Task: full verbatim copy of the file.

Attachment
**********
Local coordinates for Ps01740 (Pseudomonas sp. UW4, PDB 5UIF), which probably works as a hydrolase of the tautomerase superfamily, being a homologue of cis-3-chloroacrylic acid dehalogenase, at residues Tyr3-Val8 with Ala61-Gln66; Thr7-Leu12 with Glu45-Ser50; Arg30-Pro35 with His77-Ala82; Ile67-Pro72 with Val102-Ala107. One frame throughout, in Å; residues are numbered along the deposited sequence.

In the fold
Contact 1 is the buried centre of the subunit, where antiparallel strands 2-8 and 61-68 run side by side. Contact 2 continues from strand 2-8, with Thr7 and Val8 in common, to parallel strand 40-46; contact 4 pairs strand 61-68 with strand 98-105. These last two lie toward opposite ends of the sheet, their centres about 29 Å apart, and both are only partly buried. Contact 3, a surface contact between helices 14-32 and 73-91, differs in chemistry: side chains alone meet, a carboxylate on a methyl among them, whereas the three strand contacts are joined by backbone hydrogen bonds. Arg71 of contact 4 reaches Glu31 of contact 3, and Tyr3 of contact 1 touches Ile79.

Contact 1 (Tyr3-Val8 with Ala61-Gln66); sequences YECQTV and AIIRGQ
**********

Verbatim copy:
Local coordinates for Ps01740 (Pseudomonas sp. UW4, PDB 5UIF), which probably works as a hydrolase of the tautomerase superfamily, being a homologue of cis-3-chloroacrylic acid dehalogenase, at residues Tyr3-Val8 with Ala61-Gln66; Thr7-Leu12 with Glu45-Ser50; Arg30-Pro35 with His77-Ala82; Ile67-Pro72 with Val102-Ala107. One frame throughout, in Å; residues are numbered along the deposited sequence.

In the fold
Contact 1 is the buried centre of the subunit, where antiparallel strands 2-8 and 61-68 run side by side. Contact 2 continues from strand 2-8, with Thr7 and Val8 in common, to parallel strand 40-46; contact 4 pairs strand 61-68 with strand 98-105. These last two lie toward opposite ends of the sheet, their centres about 29 Å apart, and both are only partly buried. Contact 3, a surface contact between helices 14-32 and 73-91, differs in chemistry: side chains alone meet, a carboxylate on a methyl among them, whereas the three strand contacts are joined by backbone hydrogen bonds. Arg71 of contact 4 reaches Glu31 of contact 3, and Tyr3 of contact 1 touches Ile79.

Contact 1 (Tyr3-Val8 with Ala61-Gln66); sequences YECQTV and AIIRGQ